Tuesday, February 17

Lent and the Looking-Glass

So, I have this hair.
It's thick, silky, reddish-blonde. Downright gorgeous, really.
The problem is, it is only this way after a LOT of work.
Another problem is, it matters too much to me.

My hair is ACTUALLY kind of wavy, not-quite-curly, frizzy and downright funny looking when left to its own devices. To avoid this, it takes about 2 hours of blow-drying and flat-ironing and hair-spraying. Which I don't really like doing (and try to do as little as possible -two, maybe three times a week). But apparently I like it more than walking around with giant frizzy-wavy locks. I have looked with envy at other women with hair that can be gorgeous without all the time and effort. Curly hair seems great - get wet, add whatever anti-frizzing but curl-holding product works for you, and voila! Asian hair dries shiny and straight (I think - I've never had it, but it looks that way). The right face shape and you can pull of the super short that doesn't need primping. I've even wished at times I could just wear a hijab...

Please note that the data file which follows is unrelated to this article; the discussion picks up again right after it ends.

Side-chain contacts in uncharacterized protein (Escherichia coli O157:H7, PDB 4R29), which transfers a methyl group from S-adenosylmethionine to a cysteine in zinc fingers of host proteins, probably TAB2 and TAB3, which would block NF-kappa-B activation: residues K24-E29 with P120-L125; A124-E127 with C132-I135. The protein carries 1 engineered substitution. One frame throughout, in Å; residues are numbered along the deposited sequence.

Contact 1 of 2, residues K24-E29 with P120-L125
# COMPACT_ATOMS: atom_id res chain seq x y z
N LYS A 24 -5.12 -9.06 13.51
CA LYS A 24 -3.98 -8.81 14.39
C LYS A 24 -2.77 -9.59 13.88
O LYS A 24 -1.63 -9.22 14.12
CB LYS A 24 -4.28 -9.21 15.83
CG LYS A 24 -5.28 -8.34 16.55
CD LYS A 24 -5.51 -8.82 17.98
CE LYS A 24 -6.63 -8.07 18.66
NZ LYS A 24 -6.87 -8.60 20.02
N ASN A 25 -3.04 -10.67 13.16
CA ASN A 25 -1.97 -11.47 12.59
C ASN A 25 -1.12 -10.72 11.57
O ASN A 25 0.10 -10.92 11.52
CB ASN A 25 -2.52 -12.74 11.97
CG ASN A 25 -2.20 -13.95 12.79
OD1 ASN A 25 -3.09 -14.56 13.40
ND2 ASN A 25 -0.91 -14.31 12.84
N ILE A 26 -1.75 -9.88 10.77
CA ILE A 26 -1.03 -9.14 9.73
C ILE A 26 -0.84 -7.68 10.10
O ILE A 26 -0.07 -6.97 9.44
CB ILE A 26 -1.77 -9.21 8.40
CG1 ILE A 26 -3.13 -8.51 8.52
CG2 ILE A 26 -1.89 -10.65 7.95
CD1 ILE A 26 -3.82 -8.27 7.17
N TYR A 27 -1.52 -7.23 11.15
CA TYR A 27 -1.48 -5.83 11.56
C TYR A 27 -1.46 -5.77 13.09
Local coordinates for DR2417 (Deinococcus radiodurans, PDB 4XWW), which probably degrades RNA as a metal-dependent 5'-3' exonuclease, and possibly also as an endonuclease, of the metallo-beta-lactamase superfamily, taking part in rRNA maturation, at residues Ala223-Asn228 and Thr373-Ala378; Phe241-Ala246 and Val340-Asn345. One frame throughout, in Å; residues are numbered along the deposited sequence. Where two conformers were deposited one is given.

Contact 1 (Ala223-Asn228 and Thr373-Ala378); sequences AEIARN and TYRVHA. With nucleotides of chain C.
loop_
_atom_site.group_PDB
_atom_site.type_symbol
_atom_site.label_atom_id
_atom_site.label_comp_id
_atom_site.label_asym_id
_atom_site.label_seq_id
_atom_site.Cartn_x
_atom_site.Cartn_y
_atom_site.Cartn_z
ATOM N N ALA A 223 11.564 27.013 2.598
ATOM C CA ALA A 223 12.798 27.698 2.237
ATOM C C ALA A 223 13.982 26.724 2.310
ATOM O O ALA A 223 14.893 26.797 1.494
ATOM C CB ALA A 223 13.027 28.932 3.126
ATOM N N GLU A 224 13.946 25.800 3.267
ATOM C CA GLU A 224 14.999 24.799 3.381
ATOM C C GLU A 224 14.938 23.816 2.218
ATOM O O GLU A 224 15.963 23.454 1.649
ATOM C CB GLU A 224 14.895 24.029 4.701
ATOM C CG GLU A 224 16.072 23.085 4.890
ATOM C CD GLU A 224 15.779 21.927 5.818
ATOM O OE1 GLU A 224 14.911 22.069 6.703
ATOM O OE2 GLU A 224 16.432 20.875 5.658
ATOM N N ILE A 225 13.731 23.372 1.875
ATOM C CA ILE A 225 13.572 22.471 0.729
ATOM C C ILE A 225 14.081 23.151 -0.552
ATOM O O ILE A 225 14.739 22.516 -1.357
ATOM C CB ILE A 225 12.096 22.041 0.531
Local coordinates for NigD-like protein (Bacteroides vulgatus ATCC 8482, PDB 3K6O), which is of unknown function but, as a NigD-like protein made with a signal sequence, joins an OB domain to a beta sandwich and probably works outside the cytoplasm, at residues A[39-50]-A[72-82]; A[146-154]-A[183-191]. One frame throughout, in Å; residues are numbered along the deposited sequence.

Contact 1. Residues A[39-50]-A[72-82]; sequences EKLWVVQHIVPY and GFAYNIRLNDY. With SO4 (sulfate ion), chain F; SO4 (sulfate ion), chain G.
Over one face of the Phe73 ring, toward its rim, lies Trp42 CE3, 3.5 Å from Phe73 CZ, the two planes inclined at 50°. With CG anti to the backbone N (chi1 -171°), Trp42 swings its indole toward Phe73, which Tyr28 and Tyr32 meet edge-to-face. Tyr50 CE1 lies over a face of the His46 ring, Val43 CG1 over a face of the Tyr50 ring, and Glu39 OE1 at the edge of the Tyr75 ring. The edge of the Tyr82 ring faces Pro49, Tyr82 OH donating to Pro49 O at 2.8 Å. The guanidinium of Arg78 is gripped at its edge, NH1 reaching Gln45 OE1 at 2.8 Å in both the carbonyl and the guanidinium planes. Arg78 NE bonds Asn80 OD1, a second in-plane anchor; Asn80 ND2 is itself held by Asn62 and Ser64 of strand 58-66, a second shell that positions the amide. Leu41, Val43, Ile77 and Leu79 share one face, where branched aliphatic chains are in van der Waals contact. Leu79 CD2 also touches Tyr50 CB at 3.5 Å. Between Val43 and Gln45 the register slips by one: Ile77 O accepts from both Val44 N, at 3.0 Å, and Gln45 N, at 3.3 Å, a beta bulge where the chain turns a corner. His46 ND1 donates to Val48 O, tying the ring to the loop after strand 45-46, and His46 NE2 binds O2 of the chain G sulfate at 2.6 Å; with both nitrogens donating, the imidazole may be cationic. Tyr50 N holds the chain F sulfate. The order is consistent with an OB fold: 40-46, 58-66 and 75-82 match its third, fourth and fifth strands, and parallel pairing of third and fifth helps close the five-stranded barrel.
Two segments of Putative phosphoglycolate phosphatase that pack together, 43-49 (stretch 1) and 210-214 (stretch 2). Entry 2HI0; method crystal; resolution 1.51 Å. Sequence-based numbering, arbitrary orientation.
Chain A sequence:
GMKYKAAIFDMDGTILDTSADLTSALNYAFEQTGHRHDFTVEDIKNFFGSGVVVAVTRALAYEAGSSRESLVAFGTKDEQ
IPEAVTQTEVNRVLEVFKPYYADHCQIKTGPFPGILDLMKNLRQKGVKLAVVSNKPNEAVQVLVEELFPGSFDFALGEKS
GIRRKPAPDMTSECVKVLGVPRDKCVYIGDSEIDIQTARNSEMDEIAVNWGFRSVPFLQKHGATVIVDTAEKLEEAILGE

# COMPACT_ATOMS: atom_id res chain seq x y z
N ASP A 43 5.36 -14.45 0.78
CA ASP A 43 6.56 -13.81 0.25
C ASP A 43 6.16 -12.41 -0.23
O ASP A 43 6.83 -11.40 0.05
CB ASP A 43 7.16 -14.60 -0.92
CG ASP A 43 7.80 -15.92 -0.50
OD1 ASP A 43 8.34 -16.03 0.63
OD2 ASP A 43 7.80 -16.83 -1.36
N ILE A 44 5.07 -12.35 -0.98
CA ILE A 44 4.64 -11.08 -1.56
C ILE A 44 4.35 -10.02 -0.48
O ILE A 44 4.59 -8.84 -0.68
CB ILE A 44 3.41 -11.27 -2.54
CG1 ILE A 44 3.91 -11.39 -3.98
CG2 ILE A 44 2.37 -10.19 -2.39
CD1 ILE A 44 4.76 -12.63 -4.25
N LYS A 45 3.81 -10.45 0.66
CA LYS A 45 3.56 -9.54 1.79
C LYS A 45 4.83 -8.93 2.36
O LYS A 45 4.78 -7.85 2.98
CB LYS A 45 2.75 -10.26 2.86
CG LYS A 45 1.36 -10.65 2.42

I've been contemplating what's behind all this, as I begrudgingly stand before the mirror, brush and blower in hand. The fact is, I care what I look like. I like feeling pretty. I like being complimented. But maybe I like it too much...

I think I'm going to give up my blow-dryer for Lent. I think I've put too much stock in how I think other people see me, and how I see myself. I think I have placed too much value on externalities.

When I think about the women that I really respect, I'm pretty sure none (or very few) of them spend much time on their appearance. Some of them would be considered quite beautiful, others not so much. But, when I think about these women, it doesn't matter - to them, to me, or to most other people around them - what they look like. If I spent a couple hours a couple times a week meditating on scripture, praying, or helping those around me, would I be just as beautiful? Would I start to care less?

I'm a little nervous about this endeavour. I see the potential for me to spend just as much time in front of the mirror trying to find ways to make myself "presentable" without the tools. But the real purpose of this project is to change the definition of presentable, to "let [my] adornment be the inner self with the lasting beauty of a gentle and quiet spirit, which is very precious in God's sight." (1 Peter 3:4) I need to remember whose judgement matters, and what true value is.

Maybe when that happens, I can plug the dryer back in.

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